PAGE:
The excision of DNA lesions by human nucleotide excision repair (NER) has been extensively studied in human cell extracts. Employing DNA duplexes with fewer than 200 bp containing a single bulky, benzo[a]pyrene-derived guanine lesion (B[a]P-dG), the NER yields are typically on the order of ∼5-10%, or less. Remarkably, the NER yield is enhanced by a factor of ∼6 when the B[a]P-dG lesion is embedded in a covalently closed circular pUC19NN plasmid (contour length of 2686 bp) rather than in the same plasmid linearized by a restriction enzyme with the B[a]P-dG adduct positioned at the 945th nucleotide counted from the 5′-end of the linearized DNA molecules. Furthermore, the NER yield in the circular pUC19NN plasmid is ∼9 times greater than in a short 147-mer DNA duplex with the B[a]P-dG adduct positioned in the middle. Although the NER factors responsible for these differences were not explicitly identified here, we hypothesize that the initial DNA damage sensor XPC-RAD23B is a likely candidate; it is known to search for DNA lesions by a constrained one-dimensional search mechanism [Cheon, N. Y., et al. (2019) Nucleic Acids Res. 47, 8337-8347], and our results are consistent with the notion that it dissociates more readily from the blunt ends than from the inner regions of linear DNA duplexes, thus accounting for the remarkable enhancement in NER yields associated with the single B[a]P-dG adduct embedded in covalently closed circular plasmids.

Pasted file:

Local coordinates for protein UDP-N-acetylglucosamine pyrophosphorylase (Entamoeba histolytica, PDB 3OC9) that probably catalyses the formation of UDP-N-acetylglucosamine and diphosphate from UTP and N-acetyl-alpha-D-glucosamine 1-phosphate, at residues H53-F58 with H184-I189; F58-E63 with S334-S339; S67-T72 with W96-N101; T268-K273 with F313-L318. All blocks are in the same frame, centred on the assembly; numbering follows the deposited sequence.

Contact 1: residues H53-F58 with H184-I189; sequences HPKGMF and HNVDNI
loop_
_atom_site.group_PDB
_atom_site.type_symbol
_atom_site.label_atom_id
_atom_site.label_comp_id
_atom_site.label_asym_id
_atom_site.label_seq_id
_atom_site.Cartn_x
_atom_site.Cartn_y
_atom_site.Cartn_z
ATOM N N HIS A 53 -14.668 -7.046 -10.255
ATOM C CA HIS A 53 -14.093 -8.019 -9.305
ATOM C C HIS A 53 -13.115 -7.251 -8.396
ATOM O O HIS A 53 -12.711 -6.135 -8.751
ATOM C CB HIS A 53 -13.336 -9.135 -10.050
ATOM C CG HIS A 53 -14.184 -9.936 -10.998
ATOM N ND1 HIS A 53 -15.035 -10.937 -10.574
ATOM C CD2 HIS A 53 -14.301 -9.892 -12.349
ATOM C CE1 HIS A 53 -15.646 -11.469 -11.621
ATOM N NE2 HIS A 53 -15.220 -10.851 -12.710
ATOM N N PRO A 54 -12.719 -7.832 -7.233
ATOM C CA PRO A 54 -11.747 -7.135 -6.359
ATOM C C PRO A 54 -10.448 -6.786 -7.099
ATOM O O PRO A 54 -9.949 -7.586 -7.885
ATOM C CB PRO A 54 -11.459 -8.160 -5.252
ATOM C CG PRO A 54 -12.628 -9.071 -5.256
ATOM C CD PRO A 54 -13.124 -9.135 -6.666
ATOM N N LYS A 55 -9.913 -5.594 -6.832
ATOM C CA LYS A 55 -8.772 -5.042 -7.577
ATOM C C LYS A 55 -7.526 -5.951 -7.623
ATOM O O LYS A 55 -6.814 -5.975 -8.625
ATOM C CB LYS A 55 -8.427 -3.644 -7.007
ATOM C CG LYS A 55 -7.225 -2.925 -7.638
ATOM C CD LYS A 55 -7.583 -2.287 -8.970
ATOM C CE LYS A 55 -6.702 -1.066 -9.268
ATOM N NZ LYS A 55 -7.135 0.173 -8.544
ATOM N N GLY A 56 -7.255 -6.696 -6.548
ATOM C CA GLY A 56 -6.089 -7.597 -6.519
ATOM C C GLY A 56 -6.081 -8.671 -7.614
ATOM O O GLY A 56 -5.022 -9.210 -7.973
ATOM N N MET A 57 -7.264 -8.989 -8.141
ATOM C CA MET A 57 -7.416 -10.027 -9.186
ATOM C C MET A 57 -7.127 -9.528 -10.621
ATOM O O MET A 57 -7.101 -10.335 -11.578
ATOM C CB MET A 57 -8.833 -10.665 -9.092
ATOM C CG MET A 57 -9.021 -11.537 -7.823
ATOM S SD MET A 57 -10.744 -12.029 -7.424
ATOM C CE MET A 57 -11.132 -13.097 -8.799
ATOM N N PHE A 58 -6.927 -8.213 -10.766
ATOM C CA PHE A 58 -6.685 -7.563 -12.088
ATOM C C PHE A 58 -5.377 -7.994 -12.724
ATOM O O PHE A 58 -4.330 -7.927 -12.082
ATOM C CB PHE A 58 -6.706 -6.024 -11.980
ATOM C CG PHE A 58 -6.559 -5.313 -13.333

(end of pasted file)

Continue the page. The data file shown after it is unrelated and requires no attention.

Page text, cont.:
ASJC Scopus subject areas